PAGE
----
IT is startling to contemplate, but one of these days a new tranquility will settle over the Bishop Estate and the Kamehameha Schools. They will fade from the focus of our daily newspapers and other media.
A vision of a
reformed Bishop Estate
It probably won't happen at least until after the 1998 elections a year from now -- but it will happen.
Will there be a new order then? Or will things be much as they were before the May 14 march by nearly 1,000 Hawaiians from the Royal Mausoleum in Nuuanu Valley to the Bishop Estate offices downtown...and before the Aug. 9 "Broken Trust" article in the Star-Bulletin? If there is change, what will the new order look like?
Beadie Kanahele Dawson is attorney for the beneficiary group of 2,200 students, parents and alumni who are seeking standing in court to press for change in both estate management and Kamehameha Schools operation. Many of them were marchers. Their name, Na Pua a Ke Alii Pauahi Inc., translates as "the Flowers of Princess Pauahi."
In a speech to the Federation of Republican Women's "Salute to Women Leaders," where she was honored, she painted her vision of what the new status quo may be:
Some present trustees will have been removed for breach of fiduciary duty.
The IRS may have hit some of them with possibly immense damage awards for which they will be personally liable.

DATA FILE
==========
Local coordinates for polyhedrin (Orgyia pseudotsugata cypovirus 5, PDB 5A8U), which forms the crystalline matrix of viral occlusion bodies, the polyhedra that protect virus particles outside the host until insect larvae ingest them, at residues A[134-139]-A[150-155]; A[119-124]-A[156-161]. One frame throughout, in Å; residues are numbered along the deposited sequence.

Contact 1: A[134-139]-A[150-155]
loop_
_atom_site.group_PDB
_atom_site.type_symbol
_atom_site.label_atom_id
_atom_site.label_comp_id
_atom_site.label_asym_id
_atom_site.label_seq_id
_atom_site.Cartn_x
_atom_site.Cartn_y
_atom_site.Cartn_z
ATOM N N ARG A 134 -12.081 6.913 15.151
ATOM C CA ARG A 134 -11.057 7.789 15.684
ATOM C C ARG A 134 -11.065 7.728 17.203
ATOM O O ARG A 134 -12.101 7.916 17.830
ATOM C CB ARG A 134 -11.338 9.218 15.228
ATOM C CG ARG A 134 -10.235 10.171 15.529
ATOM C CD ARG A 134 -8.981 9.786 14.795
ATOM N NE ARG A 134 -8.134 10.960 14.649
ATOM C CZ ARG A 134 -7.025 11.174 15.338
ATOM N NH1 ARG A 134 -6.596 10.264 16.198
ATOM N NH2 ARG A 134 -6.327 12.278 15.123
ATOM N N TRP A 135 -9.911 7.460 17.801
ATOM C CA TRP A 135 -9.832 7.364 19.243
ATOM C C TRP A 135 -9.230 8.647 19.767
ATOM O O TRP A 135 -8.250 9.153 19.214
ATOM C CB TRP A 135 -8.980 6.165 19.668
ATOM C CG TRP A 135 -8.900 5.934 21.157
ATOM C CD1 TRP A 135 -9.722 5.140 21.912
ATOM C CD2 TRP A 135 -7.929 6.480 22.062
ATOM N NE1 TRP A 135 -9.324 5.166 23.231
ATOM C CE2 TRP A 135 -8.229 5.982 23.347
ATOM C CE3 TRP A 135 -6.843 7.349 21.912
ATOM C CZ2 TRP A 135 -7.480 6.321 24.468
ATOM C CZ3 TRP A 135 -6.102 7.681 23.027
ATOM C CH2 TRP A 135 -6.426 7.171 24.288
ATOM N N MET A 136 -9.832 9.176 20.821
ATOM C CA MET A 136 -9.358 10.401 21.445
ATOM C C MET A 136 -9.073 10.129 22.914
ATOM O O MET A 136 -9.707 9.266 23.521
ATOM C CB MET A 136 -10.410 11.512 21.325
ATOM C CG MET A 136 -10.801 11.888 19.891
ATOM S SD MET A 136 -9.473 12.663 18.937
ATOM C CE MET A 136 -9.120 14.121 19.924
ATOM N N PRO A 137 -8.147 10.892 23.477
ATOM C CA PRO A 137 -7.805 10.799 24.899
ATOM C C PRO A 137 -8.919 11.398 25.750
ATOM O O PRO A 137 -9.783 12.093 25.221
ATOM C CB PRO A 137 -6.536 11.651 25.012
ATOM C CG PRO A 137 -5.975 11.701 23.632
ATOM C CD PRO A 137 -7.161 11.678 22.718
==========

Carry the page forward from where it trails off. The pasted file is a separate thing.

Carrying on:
The state Supreme Court justices, who appointed the present politically oriented board, will choose new trustees under a selection process worked out in consultation with the Hawaiian community.
The new board will confine itself to policy-making and hire the very best and most qualified CEO in the country to run day-by-day affairs. Replacement for non-performance will be a possibility.
The board will adopt more conservative investment policies aimed at producing higher income yields for the $10 billion trust through stable and secure assets.
The old arrogance and secretiveness of management will be history. Investments will be fully disclosed. The school will teach 12,000 Hawaiian children and youths full time instead of 4,000 now. In addition, it will restore some of the outreach programs suddenly chopped in 1995 that had given at least a taste of Kamehameha to 30,000 others.
Dawson noted that many criticisms of particular actions of the estate were publicly aired in the past, kept in headlines a few days, then dropped from attention because the Hawaiian community wanted no ill to come to the estate and thus rallied around the trustees, right or wrong.
A sense of too much wrong activated the May 14 march. The rebuff the marchers received from the trustees at their destination simply heightened their sense of wrong needing fixing.
The "Broken Trust" article by a University of Hawaii law professor and four respected senior leaders of the Hawaiian community provided ammunition that caused Gov. Ben Cayetano to order the investigation still in process under Attorney General Margery Bronster.
Dawson says the new crusaders won't stop until change happens. How much it will take to appease them may be the big question.
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